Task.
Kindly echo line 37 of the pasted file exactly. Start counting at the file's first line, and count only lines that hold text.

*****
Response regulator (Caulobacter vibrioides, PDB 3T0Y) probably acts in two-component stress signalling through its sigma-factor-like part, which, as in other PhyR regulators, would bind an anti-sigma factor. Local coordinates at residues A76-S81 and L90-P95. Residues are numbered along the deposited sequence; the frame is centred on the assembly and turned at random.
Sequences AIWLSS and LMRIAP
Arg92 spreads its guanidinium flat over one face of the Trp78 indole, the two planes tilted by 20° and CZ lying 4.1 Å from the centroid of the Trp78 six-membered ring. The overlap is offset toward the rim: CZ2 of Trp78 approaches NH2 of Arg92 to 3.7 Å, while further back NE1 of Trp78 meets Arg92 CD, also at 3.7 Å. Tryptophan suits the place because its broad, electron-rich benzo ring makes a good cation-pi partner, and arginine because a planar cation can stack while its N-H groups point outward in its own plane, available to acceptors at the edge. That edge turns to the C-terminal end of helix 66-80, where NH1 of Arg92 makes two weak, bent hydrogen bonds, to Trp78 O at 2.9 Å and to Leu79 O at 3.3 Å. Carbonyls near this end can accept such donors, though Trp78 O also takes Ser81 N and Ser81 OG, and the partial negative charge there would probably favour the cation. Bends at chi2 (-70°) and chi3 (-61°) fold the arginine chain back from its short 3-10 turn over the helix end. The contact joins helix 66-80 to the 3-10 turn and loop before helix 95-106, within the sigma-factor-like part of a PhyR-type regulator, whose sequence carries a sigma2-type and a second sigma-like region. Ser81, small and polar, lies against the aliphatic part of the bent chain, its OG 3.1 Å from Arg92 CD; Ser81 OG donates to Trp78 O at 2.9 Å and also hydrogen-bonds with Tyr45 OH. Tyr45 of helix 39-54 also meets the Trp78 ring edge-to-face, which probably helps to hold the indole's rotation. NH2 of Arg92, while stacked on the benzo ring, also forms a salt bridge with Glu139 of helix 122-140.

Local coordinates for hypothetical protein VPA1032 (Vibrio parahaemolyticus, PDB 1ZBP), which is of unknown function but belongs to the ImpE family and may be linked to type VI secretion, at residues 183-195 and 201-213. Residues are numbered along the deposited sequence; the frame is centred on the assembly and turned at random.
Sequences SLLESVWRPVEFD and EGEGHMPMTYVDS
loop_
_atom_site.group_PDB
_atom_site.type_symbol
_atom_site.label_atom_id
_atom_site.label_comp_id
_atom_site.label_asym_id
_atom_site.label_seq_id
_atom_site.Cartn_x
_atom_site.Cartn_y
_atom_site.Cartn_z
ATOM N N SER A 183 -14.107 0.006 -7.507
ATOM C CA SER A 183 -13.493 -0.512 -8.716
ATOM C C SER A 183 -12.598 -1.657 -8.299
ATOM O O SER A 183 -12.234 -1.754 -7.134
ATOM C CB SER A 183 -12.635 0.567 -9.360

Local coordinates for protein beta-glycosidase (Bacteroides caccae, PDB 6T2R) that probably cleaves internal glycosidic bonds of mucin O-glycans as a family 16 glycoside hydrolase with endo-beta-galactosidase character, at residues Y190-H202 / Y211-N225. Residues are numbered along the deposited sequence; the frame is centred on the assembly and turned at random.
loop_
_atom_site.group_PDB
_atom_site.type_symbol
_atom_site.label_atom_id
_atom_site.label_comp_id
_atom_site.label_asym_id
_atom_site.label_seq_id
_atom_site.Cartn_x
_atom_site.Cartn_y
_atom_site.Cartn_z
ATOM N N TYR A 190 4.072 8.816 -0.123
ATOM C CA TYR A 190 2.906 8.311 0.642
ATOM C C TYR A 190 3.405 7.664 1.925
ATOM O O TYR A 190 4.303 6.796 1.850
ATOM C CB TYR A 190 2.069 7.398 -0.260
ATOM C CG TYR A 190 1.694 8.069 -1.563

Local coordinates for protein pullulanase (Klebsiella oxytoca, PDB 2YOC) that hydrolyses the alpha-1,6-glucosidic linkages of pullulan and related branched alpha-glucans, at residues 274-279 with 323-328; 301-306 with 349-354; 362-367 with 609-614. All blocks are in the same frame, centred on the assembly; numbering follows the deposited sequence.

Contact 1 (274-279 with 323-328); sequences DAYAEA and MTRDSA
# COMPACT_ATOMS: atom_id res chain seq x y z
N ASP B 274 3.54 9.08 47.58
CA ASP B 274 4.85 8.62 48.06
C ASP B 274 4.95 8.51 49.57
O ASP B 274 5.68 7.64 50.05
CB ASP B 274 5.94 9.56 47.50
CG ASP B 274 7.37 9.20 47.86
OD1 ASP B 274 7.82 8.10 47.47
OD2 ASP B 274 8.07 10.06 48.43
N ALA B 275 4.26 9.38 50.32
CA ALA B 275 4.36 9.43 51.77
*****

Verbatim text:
ATOM C CG TYR A 190 1.694 8.069 -1.563